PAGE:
How far do you agree that Thomas Cromwell carried out a "revolution in government" during the years 1532-40?

Essay plan and information for the above question.

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Always start your essay with a short but clear introduction laying out the points you will make. In this essay it is vital that you:

(a) define "revolution"; lasting change, modernisation, progression, significant change?

(b) what were the major changes? Reform/introduction of the Privy Council, financial reforms, change in the role of Parliament

(c) assess the extent to which the changes were of Cromwellian design - it is perfectly valid to point out that a revolution DID occur in government, but Cromwelll did not make it happen

(d) was it good or bad for Cromwell? If it only caused Cromwell problems, it can't really be considered a revoltution for him

Make sure you reach a certain degree of judgement or at least evaluation by the end of the introduction - don't just make it narrative or a description of the problems!

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The Privy Council

  • smaller version of the king's council, but with significant differences. Whilst the King's Council was large and disorganised, meeting infrequently, the Privy Council contained around 20 permanent members who met on average once a month.
  • it did not exist until the 1530s; certainly existed by 1540 when minutes were first kept
  • major change in the manner of English government


  • only survived due to accident. Privy Council was not influential in Henry's reign, but the successions of a minor (Edward VI, 1547-53) and two women (Mary, 1553-8 and Elizabeth, 1558-1603) meant that it became more strategically important
  • brought into play to reduce Cromwell's power after the Pilgrimage of Grace (1536) and made of Cromwell's enemies - therefore even though it was a revolutionary change, it was not Cromwellian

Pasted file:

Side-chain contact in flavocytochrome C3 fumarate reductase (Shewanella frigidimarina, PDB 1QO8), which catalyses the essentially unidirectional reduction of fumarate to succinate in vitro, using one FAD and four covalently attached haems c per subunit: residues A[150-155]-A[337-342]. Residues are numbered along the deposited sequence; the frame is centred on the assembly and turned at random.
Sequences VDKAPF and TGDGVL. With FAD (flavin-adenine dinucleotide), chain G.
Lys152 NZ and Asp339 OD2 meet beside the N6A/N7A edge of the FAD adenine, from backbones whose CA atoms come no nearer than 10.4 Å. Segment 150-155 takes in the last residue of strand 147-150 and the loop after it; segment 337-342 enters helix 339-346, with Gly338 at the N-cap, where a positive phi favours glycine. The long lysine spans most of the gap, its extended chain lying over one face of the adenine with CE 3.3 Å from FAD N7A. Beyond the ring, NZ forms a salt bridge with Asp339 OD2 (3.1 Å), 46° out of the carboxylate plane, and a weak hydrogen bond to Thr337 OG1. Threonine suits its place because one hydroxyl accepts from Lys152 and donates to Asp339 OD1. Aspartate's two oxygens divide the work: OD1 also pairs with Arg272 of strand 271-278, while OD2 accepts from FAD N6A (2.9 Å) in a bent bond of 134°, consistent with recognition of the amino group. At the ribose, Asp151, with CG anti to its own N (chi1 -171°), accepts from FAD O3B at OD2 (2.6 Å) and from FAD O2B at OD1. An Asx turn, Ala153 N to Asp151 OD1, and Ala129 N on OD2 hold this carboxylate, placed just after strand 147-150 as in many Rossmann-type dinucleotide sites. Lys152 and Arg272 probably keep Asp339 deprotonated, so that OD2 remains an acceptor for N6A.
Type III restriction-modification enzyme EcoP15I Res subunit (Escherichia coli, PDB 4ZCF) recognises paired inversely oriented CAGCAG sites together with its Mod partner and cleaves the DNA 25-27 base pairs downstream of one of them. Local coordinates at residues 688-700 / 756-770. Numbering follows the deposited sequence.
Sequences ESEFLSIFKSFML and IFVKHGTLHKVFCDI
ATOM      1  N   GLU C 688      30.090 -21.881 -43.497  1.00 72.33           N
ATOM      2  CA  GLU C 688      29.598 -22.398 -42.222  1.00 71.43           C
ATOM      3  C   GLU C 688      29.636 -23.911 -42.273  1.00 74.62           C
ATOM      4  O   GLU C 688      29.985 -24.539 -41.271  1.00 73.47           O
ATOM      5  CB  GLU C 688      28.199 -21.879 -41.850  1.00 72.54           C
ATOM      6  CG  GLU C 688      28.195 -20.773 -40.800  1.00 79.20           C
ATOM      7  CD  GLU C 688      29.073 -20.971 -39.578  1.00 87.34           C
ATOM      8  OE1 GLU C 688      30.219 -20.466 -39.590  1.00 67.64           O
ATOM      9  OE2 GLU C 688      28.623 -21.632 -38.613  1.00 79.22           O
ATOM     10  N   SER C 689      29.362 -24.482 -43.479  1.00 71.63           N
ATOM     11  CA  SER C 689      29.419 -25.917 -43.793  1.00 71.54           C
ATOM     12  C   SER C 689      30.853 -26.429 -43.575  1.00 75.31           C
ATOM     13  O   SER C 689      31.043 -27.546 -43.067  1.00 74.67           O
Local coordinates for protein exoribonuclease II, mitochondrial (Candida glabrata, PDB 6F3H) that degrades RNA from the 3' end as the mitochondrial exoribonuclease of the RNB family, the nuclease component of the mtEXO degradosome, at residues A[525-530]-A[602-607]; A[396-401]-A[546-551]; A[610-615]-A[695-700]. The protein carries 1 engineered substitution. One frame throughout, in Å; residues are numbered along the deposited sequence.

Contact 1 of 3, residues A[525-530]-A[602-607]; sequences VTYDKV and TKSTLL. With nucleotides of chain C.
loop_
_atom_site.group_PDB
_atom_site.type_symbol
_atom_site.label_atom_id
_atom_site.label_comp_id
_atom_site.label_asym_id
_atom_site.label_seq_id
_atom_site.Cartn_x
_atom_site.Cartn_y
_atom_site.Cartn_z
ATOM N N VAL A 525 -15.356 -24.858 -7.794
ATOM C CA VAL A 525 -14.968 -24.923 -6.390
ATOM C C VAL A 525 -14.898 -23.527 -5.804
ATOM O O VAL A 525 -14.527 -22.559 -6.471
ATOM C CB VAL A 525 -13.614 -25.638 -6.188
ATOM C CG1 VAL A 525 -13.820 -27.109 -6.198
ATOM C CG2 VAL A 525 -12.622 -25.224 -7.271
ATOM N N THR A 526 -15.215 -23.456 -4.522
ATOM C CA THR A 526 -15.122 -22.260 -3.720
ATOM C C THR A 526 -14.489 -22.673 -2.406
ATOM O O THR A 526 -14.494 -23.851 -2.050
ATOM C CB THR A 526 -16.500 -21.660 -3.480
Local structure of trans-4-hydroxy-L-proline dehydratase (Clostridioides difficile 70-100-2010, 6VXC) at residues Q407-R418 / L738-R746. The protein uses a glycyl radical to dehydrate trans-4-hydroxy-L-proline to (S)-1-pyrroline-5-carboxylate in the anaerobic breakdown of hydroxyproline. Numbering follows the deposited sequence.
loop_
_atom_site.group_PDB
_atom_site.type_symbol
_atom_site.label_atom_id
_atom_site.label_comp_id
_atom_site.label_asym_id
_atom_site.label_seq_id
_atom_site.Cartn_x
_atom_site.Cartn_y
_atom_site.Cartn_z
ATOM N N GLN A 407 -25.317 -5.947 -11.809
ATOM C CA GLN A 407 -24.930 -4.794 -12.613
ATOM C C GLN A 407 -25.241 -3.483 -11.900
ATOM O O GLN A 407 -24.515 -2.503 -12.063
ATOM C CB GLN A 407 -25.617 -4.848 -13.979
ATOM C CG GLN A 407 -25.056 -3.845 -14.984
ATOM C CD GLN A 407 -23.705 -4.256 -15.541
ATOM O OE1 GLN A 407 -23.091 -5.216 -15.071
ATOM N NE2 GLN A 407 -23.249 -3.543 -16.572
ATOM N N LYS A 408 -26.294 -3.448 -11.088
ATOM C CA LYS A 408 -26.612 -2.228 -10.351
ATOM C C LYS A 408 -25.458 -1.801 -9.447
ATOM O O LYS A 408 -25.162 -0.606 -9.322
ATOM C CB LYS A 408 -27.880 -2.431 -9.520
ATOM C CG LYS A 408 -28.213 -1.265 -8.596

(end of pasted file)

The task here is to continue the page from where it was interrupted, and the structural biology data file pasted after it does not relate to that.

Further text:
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Financial Reform

  • improved tax reforms and brought in lots of money, resulting in "not reformed government but the largest private royal cash hoard since the Conquest" (Starkey)
  • established new courts for the collection of finances, for example, Court of Wards and Liveries (1540) and the Court of First Fruits and Tenths (1541)
  • Cromwell's reforms and designs did revolutionise the way money was collected and distinguished the national treasury from then king's personal purse.


  • most of his reforms did not last. The majority of his new courts were merged or absorbed into the Exchequer before the end of the 16th century and only Wards and Liveries lasted beyond 1558
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Role of Parliament

  • 1533-6 the role of Parliament changed considerably, they began to legislate over several issues that previously they had had no jurisdiction, for example the succession, religion etc.
  • statues law was shown to be universally binding 
  • new concept of sovereignty; Parliament, instead of challenging the king's authority, increased the king's authority: "we at no time stand so highly in our estate royal as in the time of parliament" (Henry VIII, 1542)
  • mostly drafted and managed by Cromwell
  • revolutionary and lasting


  • not entirely instigated by Cromwell
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Make your conclusion decisive and succinct - say what you want to say without repeating what you wrote in the other paragraphs.

(a) no, Cromwell did not carry out a revolution in government

(b) most of what he did instigate, for example in finances, was not long-lasting and cannot be considered revolutionary

(c) the greatest reforms of the Privy Council were not instigated by Cromwell for his personal gains and it was in fact a counter for Cromwell. Only became important due to dynastic accident

(d) however, in Parliament Cromwell did carry out a long-lasting revolution which changed the course of Parliamentary history, but it was only in this one area of government

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Benjy Kusi


This is a really good essay plan, thanks alot :)

Do you have anymore detailed notes on this topic however, to fill in the gaps? 



Hi tiula do you have anymore notes for the other essays in this course for Tudors ?

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